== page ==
This project placed second in Fast + Epp’s UBC ArchEng Design Competition.
The gently undulating form of the canopy plays off the image of resonating ripples gliding over the surface of False Creek’s water way. Changes in geometry play-out overhead, while light cast through the canopy dapples upon the sidewalk below. As visitors walk beneath the canopy, the ribs of the structure frame a reel of ever changing views towards the city, mountains, and neighbouring bridges. The canopy is designed to provide a comfortable environment, shading pedestrians from the harsh glare of the summer sun, while offering built in seating spanning the length of the structure.
This structure is composed of prefabricated components that allow simple assembly on site. The supporting ribs, constructed using Douglas-Fir-Larch glulam, have been divided into two segments to limit material waste, and can easily be bolted together using specially designed embedded steel plates. These wooden members have compressive resistance parallel to the grain of the wood, capable of withstanding compressive force.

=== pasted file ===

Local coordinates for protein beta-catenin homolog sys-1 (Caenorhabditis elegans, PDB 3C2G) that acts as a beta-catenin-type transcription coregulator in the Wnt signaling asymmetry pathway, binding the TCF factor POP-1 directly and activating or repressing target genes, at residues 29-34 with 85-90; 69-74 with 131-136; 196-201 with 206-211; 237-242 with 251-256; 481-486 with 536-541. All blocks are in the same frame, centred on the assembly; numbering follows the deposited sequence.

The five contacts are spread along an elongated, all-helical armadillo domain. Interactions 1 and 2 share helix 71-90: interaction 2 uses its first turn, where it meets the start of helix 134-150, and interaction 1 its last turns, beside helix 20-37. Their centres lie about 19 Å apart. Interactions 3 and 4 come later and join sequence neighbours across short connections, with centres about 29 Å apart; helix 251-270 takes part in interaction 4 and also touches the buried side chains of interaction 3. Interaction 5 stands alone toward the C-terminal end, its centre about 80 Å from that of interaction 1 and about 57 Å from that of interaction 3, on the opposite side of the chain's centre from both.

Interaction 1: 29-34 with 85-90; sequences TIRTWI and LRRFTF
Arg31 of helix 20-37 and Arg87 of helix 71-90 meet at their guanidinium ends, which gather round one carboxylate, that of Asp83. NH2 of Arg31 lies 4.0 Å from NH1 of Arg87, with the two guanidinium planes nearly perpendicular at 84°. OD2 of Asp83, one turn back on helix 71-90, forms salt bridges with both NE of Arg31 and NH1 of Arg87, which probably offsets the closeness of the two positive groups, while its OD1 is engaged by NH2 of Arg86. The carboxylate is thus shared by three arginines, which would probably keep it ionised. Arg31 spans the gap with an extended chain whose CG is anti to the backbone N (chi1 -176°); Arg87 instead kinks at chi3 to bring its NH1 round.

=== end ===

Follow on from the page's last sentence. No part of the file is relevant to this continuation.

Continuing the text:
The overhead canopy is formed from sheets of laser cut plywood and tempered glass. These components are stacked and fasted to the ribs using a minimum of 6 bolts per pair, ensuring the panel is capable of withstanding uplift caused by wind. Below the canopy are railings that are offset from the ribs to ensure the safety of visitors. If the railings were directly attached to the ribs, in the event of an earthquake the flexibility of the column component of the rib would be hindered, which could eventually damage the column.